Molly Priesmeyer is the co-owner of Good Work Group, a creative and storytelling consultancy dedicated to helping mission-driven businesses and organizations succeed. Her stories on everything from arts to culture to the environment have appeared in the Star Tribune; Pioneer Press; City Pages; Rolling Stone; Mpls. St. Paul Magazine; MinnPost; and more. She has been working on her best-selling novel "Why Me? A Martyr's Guide to Life" since fourth grade.

The sharing economy gets personal

Posted by: Molly Priesmeyer under Debt, The economy Updated: May 2, 2014 - 10:53 AM

We're not accustomed to ripping off our veils and exposing ourselves to strangers. But a growing sharing economy built on trust and intimacy promises to make us a little less socially sequestered at least. 

The sharing economy isn't new to the Twin Cities. In fact, businesses like Car2GoHOURCAR, Nice Ride, and CoCo coworking, among others, have changed how we live, work, and play. They're part of a larger disruptive business model that's been the positive result of the economic crisis and changing mindsets about work, behavior, and consumption.

About a month ago I signed up for AirBnB, renting out my whole house (and when I am not traveling, just a single room) a few days a month in an effort to pay off mounting medical debt that my pre-Obamacare insurance company insists should cost me the monthly equivalent of running out and leasing a fully equipped Prius or two. (That's a whole other story. Or three.) 

Unlike the other local examples of the sharing economy, however, AirBnB and similar services like FlipKey and Homestay are about getting paid to share what's yours. In other words, they're a lot more personal. Business innovation has birthed new ways for us to cozy up with strangers from all over the world.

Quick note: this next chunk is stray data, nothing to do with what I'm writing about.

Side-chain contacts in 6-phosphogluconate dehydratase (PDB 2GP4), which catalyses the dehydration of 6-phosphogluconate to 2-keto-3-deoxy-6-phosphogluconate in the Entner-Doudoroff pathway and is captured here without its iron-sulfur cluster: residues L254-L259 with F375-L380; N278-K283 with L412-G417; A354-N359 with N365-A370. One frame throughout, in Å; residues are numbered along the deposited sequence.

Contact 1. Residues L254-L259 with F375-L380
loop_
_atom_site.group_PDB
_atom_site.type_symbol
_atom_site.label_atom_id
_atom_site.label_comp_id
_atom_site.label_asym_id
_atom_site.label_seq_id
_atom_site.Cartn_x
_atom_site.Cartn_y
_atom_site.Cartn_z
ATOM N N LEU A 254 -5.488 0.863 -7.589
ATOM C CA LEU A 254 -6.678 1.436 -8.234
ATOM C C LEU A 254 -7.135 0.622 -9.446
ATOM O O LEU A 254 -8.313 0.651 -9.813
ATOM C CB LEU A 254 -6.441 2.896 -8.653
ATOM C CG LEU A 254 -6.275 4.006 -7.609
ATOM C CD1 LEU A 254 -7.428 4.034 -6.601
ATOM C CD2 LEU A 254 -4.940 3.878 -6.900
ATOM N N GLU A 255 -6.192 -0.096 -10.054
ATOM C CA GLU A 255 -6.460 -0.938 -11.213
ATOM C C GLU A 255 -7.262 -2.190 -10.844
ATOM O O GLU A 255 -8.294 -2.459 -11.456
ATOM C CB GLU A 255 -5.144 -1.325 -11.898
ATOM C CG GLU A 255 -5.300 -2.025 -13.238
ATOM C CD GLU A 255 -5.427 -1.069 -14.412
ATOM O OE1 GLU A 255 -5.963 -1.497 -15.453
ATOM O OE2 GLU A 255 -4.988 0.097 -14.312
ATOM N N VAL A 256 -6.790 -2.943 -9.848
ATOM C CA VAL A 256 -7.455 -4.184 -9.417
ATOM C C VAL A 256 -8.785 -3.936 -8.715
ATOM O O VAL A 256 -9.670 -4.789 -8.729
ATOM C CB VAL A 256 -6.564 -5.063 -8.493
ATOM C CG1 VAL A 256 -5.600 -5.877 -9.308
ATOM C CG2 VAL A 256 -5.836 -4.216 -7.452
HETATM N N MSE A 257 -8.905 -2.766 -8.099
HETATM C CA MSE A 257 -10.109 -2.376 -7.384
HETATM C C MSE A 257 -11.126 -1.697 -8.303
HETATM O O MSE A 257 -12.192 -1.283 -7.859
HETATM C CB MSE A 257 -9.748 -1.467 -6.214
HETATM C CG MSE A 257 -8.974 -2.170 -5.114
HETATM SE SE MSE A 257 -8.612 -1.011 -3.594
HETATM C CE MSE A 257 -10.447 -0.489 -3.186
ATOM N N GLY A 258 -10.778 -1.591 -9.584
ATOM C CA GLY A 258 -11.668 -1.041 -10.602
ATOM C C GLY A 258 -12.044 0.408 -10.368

Earlier this week writer Jason Tanz noted in Wired magazine that AirBnB and Lyft, where you can turn your car into a cab, are creating a cultural shift, finally teaching Americans to trust one another. "We are entrusting complete strangers with our most valuable possessions, our personal experiences—and our very lives," he writes. "In the process, we are entering a new era of Internet-enabled intimacy." 

This "new era of intimacy" is partially due to a still struggling economy: 47 percent of AirBnB survey respondents say that hosting has helped them stay in their homes. But it's also buyoed by an increasing number of people who are driven to pursue new connections as well as non-traditional forms of work. A study released last week about AirBnB in Portland reveals that 45% of Portland hosts are self-employed, freelancers, or part-time workers, and 12% of hosts have used AirBnB income to support themselves while launching a new business. 

Of course the question remains: Can this entrepreneur and sharing economy enthusiast use every peer-to-peer transaction as currency for paying off medical debt? I will post updates about my progress. But I can tell you one thing I've learned so far about opening up my personal belongings and the stories they hold to strangers: If a stranger who stayed in your home baked a cake on Easter, topped it with luxurious peaks of homemade buttercream frosting, and left it covered in your fridge on your own cake plate, that cake is all yours. Trust in it. Trust (and stranger cakes) are the best currency of all. 

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